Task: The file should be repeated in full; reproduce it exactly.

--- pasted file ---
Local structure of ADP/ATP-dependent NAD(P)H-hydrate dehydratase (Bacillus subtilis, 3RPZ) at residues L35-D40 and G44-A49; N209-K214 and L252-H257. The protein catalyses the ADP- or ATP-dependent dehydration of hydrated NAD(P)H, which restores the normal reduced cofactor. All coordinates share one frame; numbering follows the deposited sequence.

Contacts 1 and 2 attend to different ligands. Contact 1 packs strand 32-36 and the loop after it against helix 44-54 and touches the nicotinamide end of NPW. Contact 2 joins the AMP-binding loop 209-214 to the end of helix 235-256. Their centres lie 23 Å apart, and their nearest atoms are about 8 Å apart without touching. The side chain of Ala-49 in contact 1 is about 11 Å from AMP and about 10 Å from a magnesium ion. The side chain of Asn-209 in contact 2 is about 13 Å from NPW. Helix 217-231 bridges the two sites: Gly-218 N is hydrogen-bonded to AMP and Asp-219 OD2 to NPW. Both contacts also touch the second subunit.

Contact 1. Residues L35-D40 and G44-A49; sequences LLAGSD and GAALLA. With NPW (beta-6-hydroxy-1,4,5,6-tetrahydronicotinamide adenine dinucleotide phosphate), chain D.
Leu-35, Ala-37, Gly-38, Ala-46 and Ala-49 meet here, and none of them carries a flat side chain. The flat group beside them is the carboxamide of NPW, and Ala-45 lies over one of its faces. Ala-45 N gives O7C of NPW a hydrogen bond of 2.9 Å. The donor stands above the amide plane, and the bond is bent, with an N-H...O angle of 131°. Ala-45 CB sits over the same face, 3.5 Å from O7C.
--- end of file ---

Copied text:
Local structure of ADP/ATP-dependent NAD(P)H-hydrate dehydratase (Bacillus subtilis, 3RPZ) at residues L35-D40 and G44-A49; N209-K214 and L252-H257. The protein catalyses the ADP- or ATP-dependent dehydration of hydrated NAD(P)H, which restores the normal reduced cofactor. All coordinates share one frame; numbering follows the deposited sequence.

Contacts 1 and 2 attend to different ligands. Contact 1 packs strand 32-36 and the loop after it against helix 44-54 and touches the nicotinamide end of NPW. Contact 2 joins the AMP-binding loop 209-214 to the end of helix 235-256. Their centres lie 23 Å apart, and their nearest atoms are about 8 Å apart without touching. The side chain of Ala-49 in contact 1 is about 11 Å from AMP and about 10 Å from a magnesium ion. The side chain of Asn-209 in contact 2 is about 13 Å from NPW. Helix 217-231 bridges the two sites: Gly-218 N is hydrogen-bonded to AMP and Asp-219 OD2 to NPW. Both contacts also touch the second subunit.

Contact 1. Residues L35-D40 and G44-A49; sequences LLAGSD and GAALLA. With NPW (beta-6-hydroxy-1,4,5,6-tetrahydronicotinamide adenine dinucleotide phosphate), chain D.
Leu-35, Ala-37, Gly-38, Ala-46 and Ala-49 meet here, and none of them carries a flat side chain. The flat group beside them is the carboxamide of NPW, and Ala-45 lies over one of its faces. Ala-45 N gives O7C of NPW a hydrogen bond of 2.9 Å. The donor stands above the amide plane, and the bond is bent, with an N-H...O angle of 131°. Ala-45 CB sits over the same face, 3.5 Å from O7C.